Algae Used for Carbon Capture at Cement Plant


Every year cement production contributes about 5% of the global emissions generated by humans. Any improvement around cement production will have a good impact on lowering carbon entering our atmosphere. In Sweden there’s one company using algae to lower its emissions. The country has carbon emission rates that are likely increasing in the next few years, which has inspired the cement company to figure out how to avoid paying more for producing the same amount of cement. Their solution: pumping the carbon output from their cement factory onto algae which then inhales all that delicious carbon, once the algae dies it becomes food.

It’s elegant: Take water from the Baltic Sea’s Kalmar Strait next to the plant, pump it about 100 meters (330 feet, about the length of a soccer field) into bags that can hold about 3,000 liters (800 gallons) of liquid. Add key nutrients to multiply the naturally occurring algae, and then let them soak in the gases piped to it from the cement plant (what would otherwise be the factory’s waste product) while the sun shines.

What’s more is the algae are rich in proteins and fats. After drying, they can be used as an additive for chicken- and fish-food. Heidelberg is in talks to sell the algae additives to major agricultural companies like Cargill. At its current size, the Algoland system in Degerhamn can only produce about a few kilograms of algae a day. But the plant has all it needs to scale up to make many metric tons of algae daily—light, water, fresh algae, and lots of space—and thus capture many metric tons of carbon dioxide in the process.

The science underlying Algoland is not novel, but what is new is how well it integrates the many parts entailed into an economically feasible carbon-capture plant. The used-up limestone quarry can provide the space; a greenhouse built on it ensures the right temperature and light is available even when the sun’s not shining; and the Baltic Sea is a source for both water and fresh algae.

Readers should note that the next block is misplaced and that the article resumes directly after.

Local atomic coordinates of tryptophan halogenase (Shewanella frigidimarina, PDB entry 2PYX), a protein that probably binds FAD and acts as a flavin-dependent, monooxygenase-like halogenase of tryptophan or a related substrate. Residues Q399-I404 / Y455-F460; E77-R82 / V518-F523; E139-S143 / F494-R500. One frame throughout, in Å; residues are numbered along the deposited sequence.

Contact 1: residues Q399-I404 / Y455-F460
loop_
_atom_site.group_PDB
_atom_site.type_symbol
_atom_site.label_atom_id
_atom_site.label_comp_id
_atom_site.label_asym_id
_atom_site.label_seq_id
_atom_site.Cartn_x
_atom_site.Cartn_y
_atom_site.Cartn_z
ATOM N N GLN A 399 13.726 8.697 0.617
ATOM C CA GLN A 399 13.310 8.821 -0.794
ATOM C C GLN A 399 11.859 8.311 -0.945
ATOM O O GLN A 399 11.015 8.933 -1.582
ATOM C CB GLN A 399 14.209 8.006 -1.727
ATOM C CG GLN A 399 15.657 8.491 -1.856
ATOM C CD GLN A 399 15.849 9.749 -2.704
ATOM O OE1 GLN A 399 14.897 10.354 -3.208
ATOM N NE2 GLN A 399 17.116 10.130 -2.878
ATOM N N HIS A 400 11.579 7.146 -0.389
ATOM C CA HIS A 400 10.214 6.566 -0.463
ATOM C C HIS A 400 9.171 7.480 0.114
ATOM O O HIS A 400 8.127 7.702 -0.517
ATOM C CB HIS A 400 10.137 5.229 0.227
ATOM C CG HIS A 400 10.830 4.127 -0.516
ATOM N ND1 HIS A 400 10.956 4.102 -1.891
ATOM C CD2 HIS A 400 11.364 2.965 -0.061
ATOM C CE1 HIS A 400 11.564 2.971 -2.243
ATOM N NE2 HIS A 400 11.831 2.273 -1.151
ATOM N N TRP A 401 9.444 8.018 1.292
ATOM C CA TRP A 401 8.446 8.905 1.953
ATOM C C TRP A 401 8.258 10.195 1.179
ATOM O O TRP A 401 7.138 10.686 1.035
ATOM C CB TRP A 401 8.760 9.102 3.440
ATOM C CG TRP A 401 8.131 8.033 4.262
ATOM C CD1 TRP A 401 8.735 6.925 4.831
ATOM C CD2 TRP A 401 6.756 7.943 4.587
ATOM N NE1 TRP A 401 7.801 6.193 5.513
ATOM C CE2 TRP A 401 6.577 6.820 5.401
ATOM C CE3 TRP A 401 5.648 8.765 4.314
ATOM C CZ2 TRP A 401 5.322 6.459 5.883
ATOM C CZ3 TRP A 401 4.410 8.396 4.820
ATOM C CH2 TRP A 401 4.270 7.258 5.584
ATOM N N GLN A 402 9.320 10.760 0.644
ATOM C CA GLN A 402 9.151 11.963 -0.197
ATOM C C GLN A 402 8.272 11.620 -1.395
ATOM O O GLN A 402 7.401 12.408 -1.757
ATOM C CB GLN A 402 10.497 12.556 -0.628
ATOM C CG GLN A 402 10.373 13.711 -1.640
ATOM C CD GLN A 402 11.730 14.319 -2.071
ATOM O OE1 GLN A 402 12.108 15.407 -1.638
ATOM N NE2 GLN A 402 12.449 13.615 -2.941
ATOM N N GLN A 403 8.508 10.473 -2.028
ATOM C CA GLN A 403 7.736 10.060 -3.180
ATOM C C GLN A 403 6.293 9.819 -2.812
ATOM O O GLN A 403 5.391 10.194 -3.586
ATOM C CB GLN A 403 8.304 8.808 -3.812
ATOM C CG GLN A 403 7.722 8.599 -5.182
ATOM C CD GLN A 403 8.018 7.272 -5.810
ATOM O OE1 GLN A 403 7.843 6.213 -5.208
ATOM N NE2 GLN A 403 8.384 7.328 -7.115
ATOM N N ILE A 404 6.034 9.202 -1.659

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Swedes Get Free Bikes if They Promise to Drive Less


Car traffic cripples cities and destroys them. For the last hundred years the common solution to transportation issues was to cater to car drivers and this has left us with endless traffic and awful pollution. The solution today is a mixture of public transit and encouraging people to ride bikes.

In France, they are paying people to ride bikes. They figure it’s cheaper to pay cyclists than to pay for car-only infrastructure.

In Sweden, they want families to get rid of their large vehicles and hop on bikes. In an interesting pilot study people who promise to drive less and ride their bicycle instead will get free bikes. This will lower demand on roadways while improving the health of participants.

Sweden faces some of the same infrastructure problems as the U.S. Most cities have been planned with cars in mind, so cycling to Ikea to run an errand might not seem easy.